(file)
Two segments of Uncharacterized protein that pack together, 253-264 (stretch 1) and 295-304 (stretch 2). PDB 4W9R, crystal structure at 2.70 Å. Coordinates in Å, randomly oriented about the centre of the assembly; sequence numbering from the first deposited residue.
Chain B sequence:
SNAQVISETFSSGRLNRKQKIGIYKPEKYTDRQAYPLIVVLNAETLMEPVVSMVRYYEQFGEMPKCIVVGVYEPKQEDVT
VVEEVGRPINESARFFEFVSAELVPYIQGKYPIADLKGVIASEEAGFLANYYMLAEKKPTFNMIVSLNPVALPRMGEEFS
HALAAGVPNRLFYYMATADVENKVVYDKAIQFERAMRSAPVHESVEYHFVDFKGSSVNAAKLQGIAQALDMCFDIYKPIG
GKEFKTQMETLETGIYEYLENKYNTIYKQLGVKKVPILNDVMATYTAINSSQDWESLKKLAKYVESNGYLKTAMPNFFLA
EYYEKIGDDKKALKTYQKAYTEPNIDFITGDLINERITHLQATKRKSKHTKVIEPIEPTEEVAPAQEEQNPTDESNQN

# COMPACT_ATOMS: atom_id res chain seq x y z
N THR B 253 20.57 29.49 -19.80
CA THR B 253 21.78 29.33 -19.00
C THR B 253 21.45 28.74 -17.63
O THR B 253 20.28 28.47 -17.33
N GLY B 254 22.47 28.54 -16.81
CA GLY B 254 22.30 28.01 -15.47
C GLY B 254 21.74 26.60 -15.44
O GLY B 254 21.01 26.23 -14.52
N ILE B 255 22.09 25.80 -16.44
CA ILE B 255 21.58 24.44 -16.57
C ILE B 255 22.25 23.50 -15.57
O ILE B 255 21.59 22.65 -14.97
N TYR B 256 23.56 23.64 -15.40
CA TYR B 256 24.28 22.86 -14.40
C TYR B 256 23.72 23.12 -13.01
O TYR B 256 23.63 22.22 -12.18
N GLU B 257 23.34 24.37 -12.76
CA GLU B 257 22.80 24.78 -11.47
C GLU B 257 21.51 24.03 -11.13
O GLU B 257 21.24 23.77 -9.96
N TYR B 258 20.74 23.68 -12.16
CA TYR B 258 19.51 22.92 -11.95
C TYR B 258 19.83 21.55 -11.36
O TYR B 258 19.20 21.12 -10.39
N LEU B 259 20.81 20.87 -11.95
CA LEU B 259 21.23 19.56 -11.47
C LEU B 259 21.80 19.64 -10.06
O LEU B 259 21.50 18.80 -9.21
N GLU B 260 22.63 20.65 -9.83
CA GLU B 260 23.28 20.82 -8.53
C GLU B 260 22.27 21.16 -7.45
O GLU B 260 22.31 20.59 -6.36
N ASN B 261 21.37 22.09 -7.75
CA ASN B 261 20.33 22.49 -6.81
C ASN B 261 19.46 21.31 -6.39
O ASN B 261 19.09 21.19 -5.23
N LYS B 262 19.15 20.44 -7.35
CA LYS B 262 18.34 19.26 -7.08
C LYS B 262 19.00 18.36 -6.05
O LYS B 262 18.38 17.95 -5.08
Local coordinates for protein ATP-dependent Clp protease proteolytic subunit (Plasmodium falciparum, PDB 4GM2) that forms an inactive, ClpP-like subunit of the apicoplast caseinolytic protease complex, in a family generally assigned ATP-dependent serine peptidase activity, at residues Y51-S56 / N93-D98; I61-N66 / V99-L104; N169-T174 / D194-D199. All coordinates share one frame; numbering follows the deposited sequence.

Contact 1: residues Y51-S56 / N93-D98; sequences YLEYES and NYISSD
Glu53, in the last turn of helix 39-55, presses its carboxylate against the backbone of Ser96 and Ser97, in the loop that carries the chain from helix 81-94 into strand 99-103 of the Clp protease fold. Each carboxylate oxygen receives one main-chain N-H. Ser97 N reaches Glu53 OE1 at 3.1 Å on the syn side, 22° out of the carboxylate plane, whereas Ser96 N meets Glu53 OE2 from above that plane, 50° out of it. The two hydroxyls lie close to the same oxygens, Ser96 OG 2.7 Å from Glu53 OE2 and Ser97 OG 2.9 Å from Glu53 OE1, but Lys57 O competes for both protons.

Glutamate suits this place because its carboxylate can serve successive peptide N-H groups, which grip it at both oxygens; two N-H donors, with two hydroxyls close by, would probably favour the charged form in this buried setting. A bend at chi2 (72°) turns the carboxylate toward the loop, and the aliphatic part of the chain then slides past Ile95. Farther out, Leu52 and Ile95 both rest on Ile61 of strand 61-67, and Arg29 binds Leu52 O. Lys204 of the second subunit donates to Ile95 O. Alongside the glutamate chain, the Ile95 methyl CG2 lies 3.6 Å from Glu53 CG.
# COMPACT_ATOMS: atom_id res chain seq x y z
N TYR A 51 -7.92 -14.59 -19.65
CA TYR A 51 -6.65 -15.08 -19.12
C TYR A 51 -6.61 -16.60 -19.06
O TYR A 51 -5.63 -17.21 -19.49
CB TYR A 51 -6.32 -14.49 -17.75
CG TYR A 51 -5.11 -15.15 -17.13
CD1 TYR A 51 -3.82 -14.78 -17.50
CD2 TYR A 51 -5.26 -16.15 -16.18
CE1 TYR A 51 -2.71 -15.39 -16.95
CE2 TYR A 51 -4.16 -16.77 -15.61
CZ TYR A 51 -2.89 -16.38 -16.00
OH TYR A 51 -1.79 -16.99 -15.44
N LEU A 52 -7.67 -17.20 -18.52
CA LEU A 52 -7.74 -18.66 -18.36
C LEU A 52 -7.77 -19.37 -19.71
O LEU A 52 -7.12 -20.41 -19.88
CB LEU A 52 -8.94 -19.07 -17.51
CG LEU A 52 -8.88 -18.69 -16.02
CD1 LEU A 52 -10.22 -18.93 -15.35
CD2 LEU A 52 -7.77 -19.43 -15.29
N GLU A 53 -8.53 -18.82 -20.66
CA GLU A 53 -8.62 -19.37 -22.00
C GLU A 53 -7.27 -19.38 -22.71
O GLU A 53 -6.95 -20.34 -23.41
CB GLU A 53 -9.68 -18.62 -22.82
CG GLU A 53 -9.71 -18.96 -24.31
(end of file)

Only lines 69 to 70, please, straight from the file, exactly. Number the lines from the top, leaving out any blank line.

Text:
O LEU A 52 -7.12 -20.41 -19.88
CB LEU A 52 -8.94 -19.07 -17.51